The hallmark benefit of the IMP is that all aspects of the program are contained in one location and tool. This tool is accessible to all members of the team electronically. It is updated monthly, and because it is placed under formal change control, all members are ensured that they are viewing the latest version. Therefore, the IMP serves as an allinclusive tool containing scope, schedule, cost, and risk.
The challenges to using this tool include the monthly requirement of updating and providing the current status of all of the information. This requires due diligence from all members of the team to ensure that scope and performance impacts are incorporated and communicated to the customer. The initial resources required to implement the tool are expansive, but once the tools are set up, the maintenance becomes routine. Depending on the size of the program, the data points requiring data entry could be time consuming. Therefore, each team member has been assigned primary areas of responsibility for ensuring that updates are completed and verified on time.
However, in the end, the benefits far outweigh the challenges. Because DVC is committed to ensuring the success of the Program Management Office, the company is fully dedicated to providing the resources required to update and maintain the systems. In the past, DVC responded to “what-if” drills by assembling the entire team around a war room setting, and drawing out the strategy changes and their impacts to cost and technical scope. Now, by integrating all sections together, the drills are run with only a few key team members. Further, because the schedules are modular in nature, the “what-if” sessions begin with changes to the schedule modules. The cost, risk, and technical changes naturally flow out from these schedule changes. This has reduced the amount of time required to respond to external challenges. When new innovations and strategies are discovered, the program's scope can be modified in as little as a few hours.
In this paper, DVC has shown how program changes and external influences dictate that our systems be integrated and responsive in providing accurate up-to-date reports. DVC must demonstrate to its external stakeholders that we are well positioned to respond to changing environments. DVC has responded in several ways. First, we provide rigor in our management approach by developing and utilizing fully integrated tools and processes that respond to changes. These integrated tools and processes are collectively known as the Integrated Master Plan (IMP) and consists of a technical approach summary, contract work breakdown structure, schedule, cost, and risk sections. The technical approach summary defines the technical and regulatory strategies for advanced product development. The contract work breakdown structure is a product-oriented family tree composed of the processes, services, and all other tasks required to accomplish the objectives identified in the technical approach summary. The schedule clearly identifies the linear relationship between all activities and is integrated with the cost and risk sections to ensure that resources are acquired “just-in-time.” Further, the cost system is a vital tool in DVC's management arsenal whereby all activities, costs, and budgets are time-phased across the program's life span. As the schedule is updated every month, so too is the product's cost profile. Finally, the risk management plan integrates all sections together to determine what areas of product development require more rigorous management and oversight to mitigate impacts to the program's life-cycle schedule and cost.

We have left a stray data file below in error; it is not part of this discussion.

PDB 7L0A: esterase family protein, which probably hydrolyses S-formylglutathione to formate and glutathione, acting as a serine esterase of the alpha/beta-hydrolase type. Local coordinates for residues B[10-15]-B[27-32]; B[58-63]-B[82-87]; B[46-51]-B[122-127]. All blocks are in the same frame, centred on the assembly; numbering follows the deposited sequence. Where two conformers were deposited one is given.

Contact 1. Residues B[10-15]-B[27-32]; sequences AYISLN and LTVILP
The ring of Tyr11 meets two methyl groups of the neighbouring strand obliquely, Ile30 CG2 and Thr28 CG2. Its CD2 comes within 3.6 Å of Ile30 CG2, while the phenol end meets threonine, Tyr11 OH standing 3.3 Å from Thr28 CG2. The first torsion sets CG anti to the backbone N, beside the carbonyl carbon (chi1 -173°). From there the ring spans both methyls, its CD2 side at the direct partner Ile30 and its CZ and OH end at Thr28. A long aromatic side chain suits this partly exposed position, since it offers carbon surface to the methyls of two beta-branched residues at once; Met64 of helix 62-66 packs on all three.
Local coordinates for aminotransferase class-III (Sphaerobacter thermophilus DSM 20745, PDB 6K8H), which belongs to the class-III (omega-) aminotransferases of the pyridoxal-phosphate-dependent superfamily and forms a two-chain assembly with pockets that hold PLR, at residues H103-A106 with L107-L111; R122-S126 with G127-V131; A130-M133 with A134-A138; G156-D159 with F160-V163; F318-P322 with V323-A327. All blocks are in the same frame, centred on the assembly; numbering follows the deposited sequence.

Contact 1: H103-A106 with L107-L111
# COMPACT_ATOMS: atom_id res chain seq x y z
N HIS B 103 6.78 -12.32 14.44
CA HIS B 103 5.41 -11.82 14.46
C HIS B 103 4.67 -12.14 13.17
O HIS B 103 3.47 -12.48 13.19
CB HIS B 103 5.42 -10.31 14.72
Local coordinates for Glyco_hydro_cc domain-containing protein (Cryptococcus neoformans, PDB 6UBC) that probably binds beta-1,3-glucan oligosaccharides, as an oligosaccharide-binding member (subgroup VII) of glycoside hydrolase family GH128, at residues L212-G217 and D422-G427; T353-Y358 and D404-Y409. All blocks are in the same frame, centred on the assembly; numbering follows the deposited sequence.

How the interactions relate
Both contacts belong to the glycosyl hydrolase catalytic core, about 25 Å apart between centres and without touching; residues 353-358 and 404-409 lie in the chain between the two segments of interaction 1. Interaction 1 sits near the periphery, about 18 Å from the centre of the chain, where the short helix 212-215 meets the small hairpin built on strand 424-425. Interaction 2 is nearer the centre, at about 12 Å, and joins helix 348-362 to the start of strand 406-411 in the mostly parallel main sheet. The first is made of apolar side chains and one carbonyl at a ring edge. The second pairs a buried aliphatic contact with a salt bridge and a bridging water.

DVC has also demonstrated that the day-to-day management of the IMP is vital in forecasting resource requirements, responding to customer “what-if” drills, justifying product requirements, assessing internal and external impacts to the schedule and cost, and performing strategic planning. We have shown how the integration of these tools allows us to maintain the project's strategy. By placing these documents under formal change control, DVC is able to quickly trace back the product history from planning through advanced development and FDA licensure; thereby providing all team members with a history file and complex lessons learned that are applied to other DVC pipeline products.
However, with the integration of numerous tools that require constant updating, DVC has had to be sure that the processes are flexible enough to respond to real-time changes in strategy and external influences while still maintaining the integrity of the program. A system is only as good as its ability to accept input and generate accurate output in a dynamic environment. To that end, DVC's infrastructure and business approach is centered on dynamic processes that enable product teams to be innovative in responding to external challenges, thereby securing DVC's future in the biopharmaceutical arena.
The views, opinions, assertions, and findings contained herein are those of the authors and should not be construed as official U.S. DoD or U.S. Department of Army positions, policies, or decisions, unless so designated by other documentation.
The Joint Vaccine Acquisition Program funded this program through the Department of Defense Contract # DAMD17-98-C-8024.
The working group wishes to thank the following for their contributions to this paper: Randall Gaston, Terry Irgens, Michael Langford, Gretchen McLaughlin, Robert Shumate, Robin Sloan, Scott Stewart, Becky Whitmore, and Team JVAP.
Proceedings of the Project Management Institute Annual Seminars & Symposium
October 3–10, 2002 • San Antonio, Texas, USA